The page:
TOKYO Water -- it's crucial for life, as well as for a smoothly functioning economy. Because water resources are a vital and basic part of infrastructure, large projects are teeming with activity, and commercial opportunities in the water business are bubbling up around the world.
Infrastructure companies are stepping up the battle for business related to water. Japanese companies are not on the scale of water majors like France's Suez or Veolia, but they have a presence in the market for the necessary equipment and technology.
The main plant of Ebara -- the largest domestic manufacturer of commercial pumps -- is located in Futtsu, Chiba Prefecture, near Tokyo. Lined up along the side of the building are parts and materials for pumps that weigh around five tons, and measure about two meters in diameter and three meters long. Each of the finished products sucks in enough water in 30 seconds to fill a 25-meter pool. The first of the pumps was completed in June and the last of the 12 is slated to be finished before year's end. Their ultimate destination is Jazan, western Saudi Arabia.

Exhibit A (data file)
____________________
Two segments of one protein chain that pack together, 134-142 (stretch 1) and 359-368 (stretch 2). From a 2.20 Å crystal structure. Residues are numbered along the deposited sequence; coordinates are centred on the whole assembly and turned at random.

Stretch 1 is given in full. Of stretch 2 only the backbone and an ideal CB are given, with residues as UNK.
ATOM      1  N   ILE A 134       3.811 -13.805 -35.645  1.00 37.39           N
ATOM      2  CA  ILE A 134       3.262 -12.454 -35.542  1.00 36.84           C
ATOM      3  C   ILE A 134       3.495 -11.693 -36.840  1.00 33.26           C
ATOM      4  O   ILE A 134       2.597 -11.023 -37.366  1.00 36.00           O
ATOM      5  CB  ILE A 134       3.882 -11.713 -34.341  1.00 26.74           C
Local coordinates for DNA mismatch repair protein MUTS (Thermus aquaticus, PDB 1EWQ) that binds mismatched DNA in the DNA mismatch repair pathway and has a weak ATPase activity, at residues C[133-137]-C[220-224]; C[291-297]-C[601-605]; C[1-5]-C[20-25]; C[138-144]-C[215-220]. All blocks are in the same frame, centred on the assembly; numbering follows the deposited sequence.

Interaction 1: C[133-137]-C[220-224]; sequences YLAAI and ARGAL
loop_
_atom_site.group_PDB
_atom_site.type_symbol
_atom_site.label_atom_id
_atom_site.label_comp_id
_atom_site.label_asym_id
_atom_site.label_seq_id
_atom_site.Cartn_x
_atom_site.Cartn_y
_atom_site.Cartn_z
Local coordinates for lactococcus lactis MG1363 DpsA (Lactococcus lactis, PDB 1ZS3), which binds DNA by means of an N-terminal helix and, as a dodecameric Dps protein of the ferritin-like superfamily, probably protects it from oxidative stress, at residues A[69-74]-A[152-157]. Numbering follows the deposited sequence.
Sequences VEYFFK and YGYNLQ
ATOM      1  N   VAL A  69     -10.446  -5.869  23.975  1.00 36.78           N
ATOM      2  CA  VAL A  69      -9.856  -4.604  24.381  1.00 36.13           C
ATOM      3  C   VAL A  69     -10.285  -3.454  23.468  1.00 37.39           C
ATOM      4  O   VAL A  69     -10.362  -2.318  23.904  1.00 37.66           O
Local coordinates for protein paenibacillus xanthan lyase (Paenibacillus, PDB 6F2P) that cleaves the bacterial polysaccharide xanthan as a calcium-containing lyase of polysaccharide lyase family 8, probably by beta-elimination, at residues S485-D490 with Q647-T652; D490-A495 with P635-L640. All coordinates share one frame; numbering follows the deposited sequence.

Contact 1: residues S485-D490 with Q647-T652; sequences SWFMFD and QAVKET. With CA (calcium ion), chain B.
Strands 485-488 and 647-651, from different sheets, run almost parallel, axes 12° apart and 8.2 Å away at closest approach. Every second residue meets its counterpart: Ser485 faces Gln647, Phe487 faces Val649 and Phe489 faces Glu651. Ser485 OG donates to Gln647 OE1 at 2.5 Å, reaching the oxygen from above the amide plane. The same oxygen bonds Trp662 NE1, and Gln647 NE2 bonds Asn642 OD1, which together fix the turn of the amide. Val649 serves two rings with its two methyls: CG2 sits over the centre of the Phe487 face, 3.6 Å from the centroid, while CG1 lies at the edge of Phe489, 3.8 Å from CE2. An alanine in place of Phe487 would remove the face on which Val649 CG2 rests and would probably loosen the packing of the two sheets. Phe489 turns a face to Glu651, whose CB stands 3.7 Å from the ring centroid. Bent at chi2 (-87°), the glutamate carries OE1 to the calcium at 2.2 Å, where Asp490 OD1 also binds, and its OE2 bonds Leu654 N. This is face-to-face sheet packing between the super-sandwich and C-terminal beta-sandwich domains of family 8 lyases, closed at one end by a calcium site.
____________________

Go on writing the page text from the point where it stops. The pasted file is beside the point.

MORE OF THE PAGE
"We might make pumps this large once a year," said a worker in the production management department. Including design time, the process takes around a year, the most difficult part reportedly being mounting the rotating shafts linked to the impeller. Being off by only a few millimeters can cause friction to generate heat, resulting in the shaft scorching the pump itself which in turn necessitates replacement of parts. Manually adjusting the impeller's balance requires considerable expertise.
INDUSTRIAL LIFEBLOOD At Jazan, an industrial park is being prepared where the Saudi government hopes to cultivate industry, and coal gasification facilities and an oil refinery will be constructed. Ebara's pumps will be used in large-scale facilities that draw in seawater and process it into commercial-grade fresh water. The company will supply a total of 28 pumps with an estimated value of around 4.5 billion yen ($39.5 million). High-pressure pumps will be the heart of the site, and the water they will help circulate will be like lifeblood flowing through the entire industrial park.
The water of the Red Sea features high temperatures and salt content, which demand strict durability parameters. Ebara in 2002 became the first in the world to develop a stainless steel pump that is both lightweight and corrosion-resistant, and has won numerous orders for it.